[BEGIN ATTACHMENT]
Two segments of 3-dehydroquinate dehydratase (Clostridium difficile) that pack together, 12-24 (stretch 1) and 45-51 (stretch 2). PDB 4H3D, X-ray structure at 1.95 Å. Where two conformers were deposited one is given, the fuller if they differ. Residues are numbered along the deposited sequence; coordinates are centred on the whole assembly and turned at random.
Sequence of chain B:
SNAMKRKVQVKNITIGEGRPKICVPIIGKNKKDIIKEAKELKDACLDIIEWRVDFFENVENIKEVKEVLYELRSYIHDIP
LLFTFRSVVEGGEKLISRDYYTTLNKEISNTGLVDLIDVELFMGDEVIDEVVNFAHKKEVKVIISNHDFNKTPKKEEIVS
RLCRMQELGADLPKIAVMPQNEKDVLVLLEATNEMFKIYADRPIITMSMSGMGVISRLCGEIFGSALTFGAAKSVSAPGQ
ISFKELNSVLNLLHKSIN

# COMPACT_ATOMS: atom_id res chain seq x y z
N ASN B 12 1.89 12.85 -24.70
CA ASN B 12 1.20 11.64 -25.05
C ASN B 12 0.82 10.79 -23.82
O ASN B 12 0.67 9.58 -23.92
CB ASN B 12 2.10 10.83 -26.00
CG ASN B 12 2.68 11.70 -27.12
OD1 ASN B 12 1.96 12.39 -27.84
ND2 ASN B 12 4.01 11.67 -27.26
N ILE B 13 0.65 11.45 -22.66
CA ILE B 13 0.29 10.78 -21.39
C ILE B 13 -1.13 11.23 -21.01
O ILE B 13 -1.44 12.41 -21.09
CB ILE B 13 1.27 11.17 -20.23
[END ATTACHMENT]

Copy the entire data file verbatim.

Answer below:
Two segments of 3-dehydroquinate dehydratase (Clostridium difficile) that pack together, 12-24 (stretch 1) and 45-51 (stretch 2). PDB 4H3D, X-ray structure at 1.95 Å. Where two conformers were deposited one is given, the fuller if they differ. Residues are numbered along the deposited sequence; coordinates are centred on the whole assembly and turned at random.
Sequence of chain B:
SNAMKRKVQVKNITIGEGRPKICVPIIGKNKKDIIKEAKELKDACLDIIEWRVDFFENVENIKEVKEVLYELRSYIHDIP
LLFTFRSVVEGGEKLISRDYYTTLNKEISNTGLVDLIDVELFMGDEVIDEVVNFAHKKEVKVIISNHDFNKTPKKEEIVS
RLCRMQELGADLPKIAVMPQNEKDVLVLLEATNEMFKIYADRPIITMSMSGMGVISRLCGEIFGSALTFGAAKSVSAPGQ
ISFKELNSVLNLLHKSIN

# COMPACT_ATOMS: atom_id res chain seq x y z
N ASN B 12 1.89 12.85 -24.70
CA ASN B 12 1.20 11.64 -25.05
C ASN B 12 0.82 10.79 -23.82
O ASN B 12 0.67 9.58 -23.92
CB ASN B 12 2.10 10.83 -26.00
CG ASN B 12 2.68 11.70 -27.12
OD1 ASN B 12 1.96 12.39 -27.84
ND2 ASN B 12 4.01 11.67 -27.26
N ILE B 13 0.65 11.45 -22.66
CA ILE B 13 0.29 10.78 -21.39
C ILE B 13 -1.13 11.23 -21.01
O ILE B 13 -1.44 12.41 -21.09
CB ILE B 13 1.27 11.17 -20.23